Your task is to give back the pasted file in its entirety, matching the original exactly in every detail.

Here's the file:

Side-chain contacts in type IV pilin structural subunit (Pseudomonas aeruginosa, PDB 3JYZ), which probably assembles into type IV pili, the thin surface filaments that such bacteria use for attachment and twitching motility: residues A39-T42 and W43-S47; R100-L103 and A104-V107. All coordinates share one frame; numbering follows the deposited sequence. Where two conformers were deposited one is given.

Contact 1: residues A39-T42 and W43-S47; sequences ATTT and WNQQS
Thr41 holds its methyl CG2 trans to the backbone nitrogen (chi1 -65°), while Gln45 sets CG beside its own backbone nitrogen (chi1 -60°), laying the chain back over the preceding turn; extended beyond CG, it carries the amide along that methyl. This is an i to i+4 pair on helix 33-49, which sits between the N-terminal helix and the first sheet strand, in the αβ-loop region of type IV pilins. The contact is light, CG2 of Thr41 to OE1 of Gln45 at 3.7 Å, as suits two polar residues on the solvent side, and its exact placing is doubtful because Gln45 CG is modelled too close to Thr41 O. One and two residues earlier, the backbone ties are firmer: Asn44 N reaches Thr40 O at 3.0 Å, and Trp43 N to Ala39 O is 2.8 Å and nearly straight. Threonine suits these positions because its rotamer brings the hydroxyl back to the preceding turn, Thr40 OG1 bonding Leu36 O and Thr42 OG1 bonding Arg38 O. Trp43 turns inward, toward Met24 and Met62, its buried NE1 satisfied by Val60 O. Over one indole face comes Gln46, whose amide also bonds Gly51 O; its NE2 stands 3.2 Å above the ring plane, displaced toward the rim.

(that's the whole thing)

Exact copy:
Side-chain contacts in type IV pilin structural subunit (Pseudomonas aeruginosa, PDB 3JYZ), which probably assembles into type IV pili, the thin surface filaments that such bacteria use for attachment and twitching motility: residues A39-T42 and W43-S47; R100-L103 and A104-V107. All coordinates share one frame; numbering follows the deposited sequence. Where two conformers were deposited one is given.

Contact 1: residues A39-T42 and W43-S47; sequences ATTT and WNQQS
Thr41 holds its methyl CG2 trans to the backbone nitrogen (chi1 -65°), while Gln45 sets CG beside its own backbone nitrogen (chi1 -60°), laying the chain back over the preceding turn; extended beyond CG, it carries the amide along that methyl. This is an i to i+4 pair on helix 33-49, which sits between the N-terminal helix and the first sheet strand, in the αβ-loop region of type IV pilins. The contact is light, CG2 of Thr41 to OE1 of Gln45 at 3.7 Å, as suits two polar residues on the solvent side, and its exact placing is doubtful because Gln45 CG is modelled too close to Thr41 O. One and two residues earlier, the backbone ties are firmer: Asn44 N reaches Thr40 O at 3.0 Å, and Trp43 N to Ala39 O is 2.8 Å and nearly straight. Threonine suits these positions because its rotamer brings the hydroxyl back to the preceding turn, Thr40 OG1 bonding Leu36 O and Thr42 OG1 bonding Arg38 O. Trp43 turns inward, toward Met24 and Met62, its buried NE1 satisfied by Val60 O. Over one indole face comes Gln46, whose amide also bonds Gly51 O; its NE2 stands 3.2 Å above the ring plane, displaced toward the rim.